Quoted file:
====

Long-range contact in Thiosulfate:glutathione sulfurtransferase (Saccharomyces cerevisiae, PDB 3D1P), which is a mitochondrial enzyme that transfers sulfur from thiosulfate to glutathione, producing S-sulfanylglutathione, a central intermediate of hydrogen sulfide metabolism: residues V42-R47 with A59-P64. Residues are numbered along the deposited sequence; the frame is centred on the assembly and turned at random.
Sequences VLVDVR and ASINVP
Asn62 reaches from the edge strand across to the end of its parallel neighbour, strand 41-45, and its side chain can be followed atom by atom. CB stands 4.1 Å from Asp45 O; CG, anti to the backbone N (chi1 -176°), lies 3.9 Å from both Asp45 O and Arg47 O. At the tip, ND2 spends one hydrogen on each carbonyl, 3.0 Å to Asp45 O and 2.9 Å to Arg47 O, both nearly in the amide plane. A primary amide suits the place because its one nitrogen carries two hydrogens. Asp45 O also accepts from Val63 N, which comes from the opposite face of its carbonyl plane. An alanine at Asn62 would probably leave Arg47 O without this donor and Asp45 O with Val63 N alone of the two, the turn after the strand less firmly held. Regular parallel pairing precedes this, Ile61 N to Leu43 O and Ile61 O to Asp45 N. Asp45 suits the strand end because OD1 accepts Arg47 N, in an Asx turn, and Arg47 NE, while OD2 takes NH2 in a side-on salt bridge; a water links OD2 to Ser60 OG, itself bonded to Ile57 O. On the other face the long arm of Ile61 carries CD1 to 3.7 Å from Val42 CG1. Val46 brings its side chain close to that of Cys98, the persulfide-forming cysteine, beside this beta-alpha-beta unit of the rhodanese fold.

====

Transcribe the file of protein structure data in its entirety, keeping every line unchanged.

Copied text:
Long-range contact in Thiosulfate:glutathione sulfurtransferase (Saccharomyces cerevisiae, PDB 3D1P), which is a mitochondrial enzyme that transfers sulfur from thiosulfate to glutathione, producing S-sulfanylglutathione, a central intermediate of hydrogen sulfide metabolism: residues V42-R47 with A59-P64. Residues are numbered along the deposited sequence; the frame is centred on the assembly and turned at random.
Sequences VLVDVR and ASINVP
Asn62 reaches from the edge strand across to the end of its parallel neighbour, strand 41-45, and its side chain can be followed atom by atom. CB stands 4.1 Å from Asp45 O; CG, anti to the backbone N (chi1 -176°), lies 3.9 Å from both Asp45 O and Arg47 O. At the tip, ND2 spends one hydrogen on each carbonyl, 3.0 Å to Asp45 O and 2.9 Å to Arg47 O, both nearly in the amide plane. A primary amide suits the place because its one nitrogen carries two hydrogens. Asp45 O also accepts from Val63 N, which comes from the opposite face of its carbonyl plane. An alanine at Asn62 would probably leave Arg47 O without this donor and Asp45 O with Val63 N alone of the two, the turn after the strand less firmly held. Regular parallel pairing precedes this, Ile61 N to Leu43 O and Ile61 O to Asp45 N. Asp45 suits the strand end because OD1 accepts Arg47 N, in an Asx turn, and Arg47 NE, while OD2 takes NH2 in a side-on salt bridge; a water links OD2 to Ser60 OG, itself bonded to Ile57 O. On the other face the long arm of Ile61 carries CD1 to 3.7 Å from Val42 CG1. Val46 brings its side chain close to that of Cys98, the persulfide-forming cysteine, beside this beta-alpha-beta unit of the rhodanese fold.